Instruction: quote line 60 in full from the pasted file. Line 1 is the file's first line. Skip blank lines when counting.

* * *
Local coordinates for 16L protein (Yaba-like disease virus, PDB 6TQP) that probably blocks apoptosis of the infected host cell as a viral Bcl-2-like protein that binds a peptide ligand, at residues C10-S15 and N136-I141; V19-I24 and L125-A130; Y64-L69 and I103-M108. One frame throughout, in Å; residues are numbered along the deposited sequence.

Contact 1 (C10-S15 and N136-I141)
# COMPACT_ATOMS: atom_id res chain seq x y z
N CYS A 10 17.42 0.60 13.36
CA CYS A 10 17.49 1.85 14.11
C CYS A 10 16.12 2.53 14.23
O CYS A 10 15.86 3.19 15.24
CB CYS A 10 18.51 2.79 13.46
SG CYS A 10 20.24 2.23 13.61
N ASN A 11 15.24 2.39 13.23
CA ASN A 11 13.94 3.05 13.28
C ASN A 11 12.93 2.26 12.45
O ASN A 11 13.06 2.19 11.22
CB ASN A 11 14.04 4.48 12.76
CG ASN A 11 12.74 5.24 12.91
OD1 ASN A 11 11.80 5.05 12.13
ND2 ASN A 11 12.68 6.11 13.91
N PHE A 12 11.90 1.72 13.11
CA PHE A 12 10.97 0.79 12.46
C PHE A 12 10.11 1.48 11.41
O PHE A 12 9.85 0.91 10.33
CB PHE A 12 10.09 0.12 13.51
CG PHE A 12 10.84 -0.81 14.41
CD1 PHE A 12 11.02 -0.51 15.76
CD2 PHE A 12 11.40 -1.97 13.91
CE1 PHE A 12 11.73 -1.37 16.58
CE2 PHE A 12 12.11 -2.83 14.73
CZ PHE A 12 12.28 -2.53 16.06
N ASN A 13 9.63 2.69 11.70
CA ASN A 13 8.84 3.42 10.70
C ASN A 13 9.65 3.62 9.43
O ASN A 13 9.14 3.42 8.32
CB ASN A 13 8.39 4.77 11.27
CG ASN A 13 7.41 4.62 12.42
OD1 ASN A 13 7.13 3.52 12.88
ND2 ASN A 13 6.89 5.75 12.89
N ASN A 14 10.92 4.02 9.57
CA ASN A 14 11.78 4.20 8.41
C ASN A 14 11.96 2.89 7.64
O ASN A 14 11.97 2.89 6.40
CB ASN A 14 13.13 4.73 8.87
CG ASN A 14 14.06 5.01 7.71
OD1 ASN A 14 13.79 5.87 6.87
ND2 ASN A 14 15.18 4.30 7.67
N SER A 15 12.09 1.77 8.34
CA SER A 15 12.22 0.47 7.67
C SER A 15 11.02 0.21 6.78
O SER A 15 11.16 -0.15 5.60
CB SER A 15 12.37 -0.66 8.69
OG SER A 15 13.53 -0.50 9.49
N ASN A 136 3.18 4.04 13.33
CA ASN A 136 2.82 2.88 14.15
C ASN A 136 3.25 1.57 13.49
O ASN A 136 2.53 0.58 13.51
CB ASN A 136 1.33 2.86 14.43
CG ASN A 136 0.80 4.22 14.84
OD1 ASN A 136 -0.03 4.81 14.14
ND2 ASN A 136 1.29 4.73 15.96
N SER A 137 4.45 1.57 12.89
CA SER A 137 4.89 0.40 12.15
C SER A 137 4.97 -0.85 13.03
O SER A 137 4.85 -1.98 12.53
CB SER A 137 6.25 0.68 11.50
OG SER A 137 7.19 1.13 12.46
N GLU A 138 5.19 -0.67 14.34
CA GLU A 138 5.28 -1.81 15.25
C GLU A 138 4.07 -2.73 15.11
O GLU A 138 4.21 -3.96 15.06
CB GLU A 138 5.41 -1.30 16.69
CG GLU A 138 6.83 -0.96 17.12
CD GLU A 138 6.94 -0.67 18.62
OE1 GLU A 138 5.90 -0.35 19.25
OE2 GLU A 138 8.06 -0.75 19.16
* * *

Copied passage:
CA SER A 137 4.89 0.40 12.15